As I thought more and more about this, I began to imagine being with him at many different ages…at 16 at school in the hallways, where I took the lead with him…at 21 after a dance class, where we struggled for dominance…at 28 very drunk at a bar…at 36 in a dance studio (he was at his physical peak in his sea-green tights, and he let me take full charge)…at 42 in our apartment as boyfriends…at 48 at a hotel when his body had gotten thicker…at 55 in the middle of the night at his dance studio, and somehow this was melancholy…at 60 in a hotel after some grand reception for the sake of nostalgia…and then I was with him now in his apartment, young me and older him, and all this began to feel like an orgy with one supremely attractive man. At the same time, I knew that if I had met him when he was my age my choreographer wouldn’t have given me a second look. My youth and his age were the only things I had going for me in this situation.

He was done finally, and he untied me and my legs ached. I love a sore, worked-out body, because that’s what a body is for, not to workout at a gym but to be tied, moved, posed, displayed, felt, desired, thought of in its absence, then thrown on the trash heap when you’re all worn out and done. He was sitting opposite me now and saying that he used to be able to see those buildings from his windows, downtown. He said it the only way you should say that, gruffly, respectfully, moving right along, let’s not linger over it. He talked about Isadora Duncan. He said that the New York Times had it in for him, but he said it politely, reasonably, as he said everything. The Duke Ellington music was playing on repeat. 

I went over a fourth time, and it was much the same, Duke Ellington, tied to the chair, and so forth, and he said that he’d like me to come see one of his dances at some point. I was excited by this prospect. I wanted to see what he worked with, and whom he worked with. He sent me a discreet email invitation to his latest evening of dance, and I went by myself.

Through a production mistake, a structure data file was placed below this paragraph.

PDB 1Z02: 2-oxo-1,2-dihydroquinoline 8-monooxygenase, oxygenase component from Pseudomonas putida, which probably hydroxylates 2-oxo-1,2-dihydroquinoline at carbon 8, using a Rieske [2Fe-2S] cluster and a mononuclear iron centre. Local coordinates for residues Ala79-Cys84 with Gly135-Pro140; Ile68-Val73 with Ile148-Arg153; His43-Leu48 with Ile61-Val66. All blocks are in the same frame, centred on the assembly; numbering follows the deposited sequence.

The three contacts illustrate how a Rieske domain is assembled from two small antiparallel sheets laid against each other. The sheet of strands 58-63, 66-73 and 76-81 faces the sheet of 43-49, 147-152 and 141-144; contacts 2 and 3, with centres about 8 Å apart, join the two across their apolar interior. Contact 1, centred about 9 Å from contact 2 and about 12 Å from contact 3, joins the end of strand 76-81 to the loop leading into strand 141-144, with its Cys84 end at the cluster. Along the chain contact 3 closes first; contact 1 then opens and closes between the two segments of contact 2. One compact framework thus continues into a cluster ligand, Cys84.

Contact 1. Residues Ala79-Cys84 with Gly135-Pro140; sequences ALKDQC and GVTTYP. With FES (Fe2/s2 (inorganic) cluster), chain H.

There were two programs on the bill. The first was an old dance of his for nine male dancers, and it was easy to follow the theme—the men would group together and whenever one of them did something different or out of step with the others, this difference would be squashed and the dancer would be brought back into line with the group. The dancers were a bit older than was usual; most of them, I think, were in their mid-forties. They might even have danced the premiere of it, several years before.

There was one dancer who was younger, close to my age. He was dressed in a rather bulky black t-shirt and black pants, as the other eight dancers were. This was not a sexy dance, not at all. In fact, he was not a sexy choreographer, as a rule. His personal reticence kept his dances chaste, shy. You forgot that you were looking at bodies that might be sexual with each other.

The second dance was new, and it was between a man and a woman, and the woman flopped around in what seemed like drunkenness, and the man kept trying to catch her, but she got pulled away from him in the end by a well-meaning, repressive crowd. His work was filled with well-meaning, repressive crowds. He was intelligent enough to know that, though he was cursed, or blessed, with being well-meaning and repressive himself, it also had its uses.